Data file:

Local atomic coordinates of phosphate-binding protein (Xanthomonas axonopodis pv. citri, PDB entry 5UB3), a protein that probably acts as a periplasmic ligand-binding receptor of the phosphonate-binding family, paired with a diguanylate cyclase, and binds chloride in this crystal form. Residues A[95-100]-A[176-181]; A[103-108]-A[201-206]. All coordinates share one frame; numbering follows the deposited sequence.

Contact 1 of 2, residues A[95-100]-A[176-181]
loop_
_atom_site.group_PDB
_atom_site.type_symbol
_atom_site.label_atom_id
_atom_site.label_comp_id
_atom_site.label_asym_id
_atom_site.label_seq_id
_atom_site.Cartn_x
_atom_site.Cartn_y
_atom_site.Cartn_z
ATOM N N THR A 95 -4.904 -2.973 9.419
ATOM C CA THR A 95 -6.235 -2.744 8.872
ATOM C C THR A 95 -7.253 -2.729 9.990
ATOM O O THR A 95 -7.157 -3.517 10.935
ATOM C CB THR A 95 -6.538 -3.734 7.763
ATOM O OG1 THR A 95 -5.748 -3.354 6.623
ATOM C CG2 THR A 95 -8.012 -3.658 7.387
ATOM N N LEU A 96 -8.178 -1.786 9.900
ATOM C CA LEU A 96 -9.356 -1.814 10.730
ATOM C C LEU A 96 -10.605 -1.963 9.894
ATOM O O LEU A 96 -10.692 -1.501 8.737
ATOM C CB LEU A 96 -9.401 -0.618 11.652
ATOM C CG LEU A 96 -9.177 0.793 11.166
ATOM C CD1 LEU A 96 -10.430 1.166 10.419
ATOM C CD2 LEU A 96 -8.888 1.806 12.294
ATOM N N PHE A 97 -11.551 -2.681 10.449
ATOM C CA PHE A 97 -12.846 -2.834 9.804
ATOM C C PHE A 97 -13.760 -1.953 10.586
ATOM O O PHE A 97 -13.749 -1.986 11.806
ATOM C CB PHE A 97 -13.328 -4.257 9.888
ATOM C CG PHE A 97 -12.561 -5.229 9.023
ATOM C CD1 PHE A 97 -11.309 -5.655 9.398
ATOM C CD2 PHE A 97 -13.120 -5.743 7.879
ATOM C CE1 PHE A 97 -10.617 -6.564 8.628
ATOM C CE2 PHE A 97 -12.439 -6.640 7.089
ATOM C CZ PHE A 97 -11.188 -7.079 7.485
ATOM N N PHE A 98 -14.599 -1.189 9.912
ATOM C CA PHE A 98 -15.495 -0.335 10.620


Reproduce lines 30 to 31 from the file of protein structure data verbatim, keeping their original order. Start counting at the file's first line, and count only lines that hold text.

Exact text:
ATOM C C PHE A 97 -13.760 -1.953 10.586
ATOM O O PHE A 97 -13.749 -1.986 11.806